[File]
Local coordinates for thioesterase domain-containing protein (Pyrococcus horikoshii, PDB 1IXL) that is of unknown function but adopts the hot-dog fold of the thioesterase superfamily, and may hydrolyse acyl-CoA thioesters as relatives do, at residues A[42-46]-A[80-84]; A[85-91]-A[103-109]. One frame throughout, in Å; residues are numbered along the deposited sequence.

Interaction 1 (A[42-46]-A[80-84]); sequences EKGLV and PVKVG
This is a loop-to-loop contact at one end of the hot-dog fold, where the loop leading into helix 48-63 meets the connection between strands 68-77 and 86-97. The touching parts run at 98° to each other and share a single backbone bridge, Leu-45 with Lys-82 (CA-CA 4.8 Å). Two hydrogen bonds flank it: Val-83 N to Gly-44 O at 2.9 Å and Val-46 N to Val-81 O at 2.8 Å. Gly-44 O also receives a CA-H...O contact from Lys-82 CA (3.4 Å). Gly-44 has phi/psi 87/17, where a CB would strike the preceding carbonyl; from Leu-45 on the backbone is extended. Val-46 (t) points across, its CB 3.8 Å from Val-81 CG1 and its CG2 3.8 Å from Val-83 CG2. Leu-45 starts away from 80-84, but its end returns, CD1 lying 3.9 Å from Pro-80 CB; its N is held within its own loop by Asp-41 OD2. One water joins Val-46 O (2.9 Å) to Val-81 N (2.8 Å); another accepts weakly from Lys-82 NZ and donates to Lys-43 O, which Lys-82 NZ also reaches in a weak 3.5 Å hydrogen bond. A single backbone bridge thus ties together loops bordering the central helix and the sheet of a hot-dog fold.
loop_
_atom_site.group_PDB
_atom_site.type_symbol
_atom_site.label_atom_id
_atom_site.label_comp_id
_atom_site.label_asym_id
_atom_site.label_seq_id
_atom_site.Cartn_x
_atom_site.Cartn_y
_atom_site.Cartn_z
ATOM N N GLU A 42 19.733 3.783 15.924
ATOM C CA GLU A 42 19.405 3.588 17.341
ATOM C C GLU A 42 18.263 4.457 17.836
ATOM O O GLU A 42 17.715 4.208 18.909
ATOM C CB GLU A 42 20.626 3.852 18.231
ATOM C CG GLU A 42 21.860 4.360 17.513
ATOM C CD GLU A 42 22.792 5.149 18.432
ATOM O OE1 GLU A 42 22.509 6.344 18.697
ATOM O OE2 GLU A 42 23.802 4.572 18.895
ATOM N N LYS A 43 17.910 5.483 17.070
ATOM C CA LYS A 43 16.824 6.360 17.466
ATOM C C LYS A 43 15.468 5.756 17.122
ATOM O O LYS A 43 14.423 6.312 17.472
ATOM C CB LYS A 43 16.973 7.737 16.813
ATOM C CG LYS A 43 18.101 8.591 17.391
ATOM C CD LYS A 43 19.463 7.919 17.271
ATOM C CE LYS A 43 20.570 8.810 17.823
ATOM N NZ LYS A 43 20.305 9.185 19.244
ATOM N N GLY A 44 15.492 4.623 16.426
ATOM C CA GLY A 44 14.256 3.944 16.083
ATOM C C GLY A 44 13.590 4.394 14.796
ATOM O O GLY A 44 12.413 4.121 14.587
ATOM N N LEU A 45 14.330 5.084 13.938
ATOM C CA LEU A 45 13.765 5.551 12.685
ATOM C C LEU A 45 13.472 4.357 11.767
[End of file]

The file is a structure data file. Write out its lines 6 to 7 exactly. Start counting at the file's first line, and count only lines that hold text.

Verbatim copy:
_atom_site.type_symbol
_atom_site.label_atom_id